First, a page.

12. The actions of violent extremist groups are overwhelmingly driven by the internal dynamics of the group. All outside actors merely serve as stage props in the groups little psychodrama. The purest expression of this can be seen in violent cults who lash out when a leader must follow through on his apocalyptic vision in order to maintain his internal control.

    The central conflict in the Islamic world lays between the modernist and the traditionalist. The traditionalist are trying to raise their status and power in the Islamic world by attacking ALL non-muslims and thereby make muslims feel feared and powerful.

    Given the wide range of victims of Islamist, especially Wahhabist Islamist, I think it clear we are powerless to prevent such attacks by altering our own behavior. If we make concessions, the Islamist will simply claim that they forced our hand. If we attack, they will claim it as evidence we oppose all Islam. If we do nothing, their internal dynamics will keep driving them to commit acts of violence.

    The only proven strategy to date is bring the fight to their homelands and force them to show their true colors by turing on other muslims. Only then do they lose their base of support.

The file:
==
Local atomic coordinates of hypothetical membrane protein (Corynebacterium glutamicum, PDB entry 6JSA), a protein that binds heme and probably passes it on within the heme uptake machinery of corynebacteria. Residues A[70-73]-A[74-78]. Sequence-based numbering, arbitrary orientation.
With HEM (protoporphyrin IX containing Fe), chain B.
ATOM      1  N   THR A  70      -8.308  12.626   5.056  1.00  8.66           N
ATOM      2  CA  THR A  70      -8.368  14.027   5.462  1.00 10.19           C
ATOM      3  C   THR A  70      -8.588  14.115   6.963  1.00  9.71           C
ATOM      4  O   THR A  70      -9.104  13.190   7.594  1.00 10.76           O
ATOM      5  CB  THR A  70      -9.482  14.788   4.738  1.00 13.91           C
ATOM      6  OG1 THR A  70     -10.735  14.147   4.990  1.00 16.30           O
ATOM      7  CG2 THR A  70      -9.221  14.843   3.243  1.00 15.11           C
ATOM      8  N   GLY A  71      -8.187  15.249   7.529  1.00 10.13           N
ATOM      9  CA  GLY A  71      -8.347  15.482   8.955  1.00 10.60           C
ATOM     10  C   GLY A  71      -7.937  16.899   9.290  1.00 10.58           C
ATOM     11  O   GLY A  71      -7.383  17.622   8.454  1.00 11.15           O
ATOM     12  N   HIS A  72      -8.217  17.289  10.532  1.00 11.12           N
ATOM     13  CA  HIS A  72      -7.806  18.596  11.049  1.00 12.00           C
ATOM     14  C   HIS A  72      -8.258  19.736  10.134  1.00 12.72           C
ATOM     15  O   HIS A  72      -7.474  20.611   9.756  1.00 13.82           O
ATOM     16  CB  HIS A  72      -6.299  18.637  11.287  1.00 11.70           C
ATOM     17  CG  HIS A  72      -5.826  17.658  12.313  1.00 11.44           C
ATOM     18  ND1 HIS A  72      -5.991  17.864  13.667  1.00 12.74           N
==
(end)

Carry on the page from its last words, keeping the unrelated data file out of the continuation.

Things are going to get ugly in Pakistan one way or the other.

  13. What is the libertarian response to violent groups like this?

    In this case, do nothing, as no American interests are directly threatened and the Indians are fully capable of dealing with Pakistani (and domestic) threats themselves?

  14. I wrote the following on my blog (asiapeace.org) a few days ago and I think its relevant here. William Dalrymple is a good example of the kind of ass who thinks everything is due to an oppressed nationality pained by imperialist boots..
    Responses to terrorism are not either this or that, there are several levels of problems to be addressed and all of them have to be worked on at the same time. But Dalrymple is off the mark here and in danger of making a complete ass of himself.